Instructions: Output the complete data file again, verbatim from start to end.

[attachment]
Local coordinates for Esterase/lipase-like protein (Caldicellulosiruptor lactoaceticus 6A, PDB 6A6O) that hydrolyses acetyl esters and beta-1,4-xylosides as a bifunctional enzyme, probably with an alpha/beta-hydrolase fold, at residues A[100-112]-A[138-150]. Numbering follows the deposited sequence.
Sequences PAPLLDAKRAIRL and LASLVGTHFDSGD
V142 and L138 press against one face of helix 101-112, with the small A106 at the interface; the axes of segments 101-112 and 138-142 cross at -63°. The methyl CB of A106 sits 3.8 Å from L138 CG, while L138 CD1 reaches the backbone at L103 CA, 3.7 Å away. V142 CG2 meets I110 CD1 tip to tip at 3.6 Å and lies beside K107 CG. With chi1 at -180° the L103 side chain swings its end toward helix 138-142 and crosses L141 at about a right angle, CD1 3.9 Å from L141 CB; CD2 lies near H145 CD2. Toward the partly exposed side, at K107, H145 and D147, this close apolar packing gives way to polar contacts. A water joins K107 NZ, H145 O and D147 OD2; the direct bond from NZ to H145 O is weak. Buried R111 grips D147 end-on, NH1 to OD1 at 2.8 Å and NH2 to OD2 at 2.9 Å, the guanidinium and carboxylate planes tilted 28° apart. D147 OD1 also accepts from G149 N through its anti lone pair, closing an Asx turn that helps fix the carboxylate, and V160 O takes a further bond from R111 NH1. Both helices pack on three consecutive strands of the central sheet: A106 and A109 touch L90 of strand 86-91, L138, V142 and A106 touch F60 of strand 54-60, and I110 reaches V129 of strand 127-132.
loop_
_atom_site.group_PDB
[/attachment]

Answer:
Local coordinates for Esterase/lipase-like protein (Caldicellulosiruptor lactoaceticus 6A, PDB 6A6O) that hydrolyses acetyl esters and beta-1,4-xylosides as a bifunctional enzyme, probably with an alpha/beta-hydrolase fold, at residues A[100-112]-A[138-150]. Numbering follows the deposited sequence.
Sequences PAPLLDAKRAIRL and LASLVGTHFDSGD
V142 and L138 press against one face of helix 101-112, with the small A106 at the interface; the axes of segments 101-112 and 138-142 cross at -63°. The methyl CB of A106 sits 3.8 Å from L138 CG, while L138 CD1 reaches the backbone at L103 CA, 3.7 Å away. V142 CG2 meets I110 CD1 tip to tip at 3.6 Å and lies beside K107 CG. With chi1 at -180° the L103 side chain swings its end toward helix 138-142 and crosses L141 at about a right angle, CD1 3.9 Å from L141 CB; CD2 lies near H145 CD2. Toward the partly exposed side, at K107, H145 and D147, this close apolar packing gives way to polar contacts. A water joins K107 NZ, H145 O and D147 OD2; the direct bond from NZ to H145 O is weak. Buried R111 grips D147 end-on, NH1 to OD1 at 2.8 Å and NH2 to OD2 at 2.9 Å, the guanidinium and carboxylate planes tilted 28° apart. D147 OD1 also accepts from G149 N through its anti lone pair, closing an Asx turn that helps fix the carboxylate, and V160 O takes a further bond from R111 NH1. Both helices pack on three consecutive strands of the central sheet: A106 and A109 touch L90 of strand 86-91, L138, V142 and A106 touch F60 of strand 54-60, and I110 reaches V129 of strand 127-132.
loop_
_atom_site.group_PDB